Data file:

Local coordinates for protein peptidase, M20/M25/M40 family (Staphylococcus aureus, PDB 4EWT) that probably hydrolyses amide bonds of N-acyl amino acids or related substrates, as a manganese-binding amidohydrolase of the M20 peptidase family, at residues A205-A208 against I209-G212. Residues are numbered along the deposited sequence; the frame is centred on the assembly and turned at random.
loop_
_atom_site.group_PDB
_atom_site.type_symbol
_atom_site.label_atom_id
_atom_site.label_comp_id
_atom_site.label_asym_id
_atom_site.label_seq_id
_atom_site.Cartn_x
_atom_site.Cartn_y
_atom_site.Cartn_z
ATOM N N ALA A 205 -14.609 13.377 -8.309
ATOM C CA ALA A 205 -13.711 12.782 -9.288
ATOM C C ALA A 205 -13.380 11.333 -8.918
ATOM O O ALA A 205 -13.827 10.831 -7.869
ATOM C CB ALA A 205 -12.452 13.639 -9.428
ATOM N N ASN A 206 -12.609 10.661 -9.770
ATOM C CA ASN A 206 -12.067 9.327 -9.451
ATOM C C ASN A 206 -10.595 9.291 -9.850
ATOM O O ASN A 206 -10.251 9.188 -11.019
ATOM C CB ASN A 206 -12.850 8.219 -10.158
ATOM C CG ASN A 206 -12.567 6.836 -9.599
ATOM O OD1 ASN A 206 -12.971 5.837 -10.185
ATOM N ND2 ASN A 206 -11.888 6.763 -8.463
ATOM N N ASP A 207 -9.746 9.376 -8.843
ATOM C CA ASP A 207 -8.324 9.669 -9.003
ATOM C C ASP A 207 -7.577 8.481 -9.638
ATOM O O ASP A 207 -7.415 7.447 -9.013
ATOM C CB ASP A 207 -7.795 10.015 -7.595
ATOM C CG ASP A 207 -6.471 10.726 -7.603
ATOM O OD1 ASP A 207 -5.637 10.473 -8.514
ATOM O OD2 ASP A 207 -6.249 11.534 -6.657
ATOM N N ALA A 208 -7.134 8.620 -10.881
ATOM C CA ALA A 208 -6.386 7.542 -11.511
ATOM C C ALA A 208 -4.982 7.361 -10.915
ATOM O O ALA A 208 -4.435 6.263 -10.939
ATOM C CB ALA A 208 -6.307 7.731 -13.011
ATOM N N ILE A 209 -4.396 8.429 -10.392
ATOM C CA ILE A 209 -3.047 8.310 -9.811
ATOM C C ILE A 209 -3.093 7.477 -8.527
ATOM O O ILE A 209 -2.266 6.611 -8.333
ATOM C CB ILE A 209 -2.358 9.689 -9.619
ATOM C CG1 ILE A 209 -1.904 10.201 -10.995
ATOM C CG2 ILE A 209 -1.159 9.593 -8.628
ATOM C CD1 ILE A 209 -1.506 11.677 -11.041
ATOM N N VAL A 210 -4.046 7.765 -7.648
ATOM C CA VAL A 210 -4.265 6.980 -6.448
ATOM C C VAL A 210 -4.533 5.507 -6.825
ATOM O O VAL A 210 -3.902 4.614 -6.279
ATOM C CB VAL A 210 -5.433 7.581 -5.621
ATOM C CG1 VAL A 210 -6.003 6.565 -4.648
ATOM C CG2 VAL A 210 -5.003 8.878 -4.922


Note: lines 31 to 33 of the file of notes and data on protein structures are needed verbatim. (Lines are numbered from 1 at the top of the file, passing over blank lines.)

ATOM O OD1 ASP A 207 -5.637 10.473 -8.514
ATOM O OD2 ASP A 207 -6.249 11.534 -6.657
ATOM N N ALA A 208 -7.134 8.620 -10.881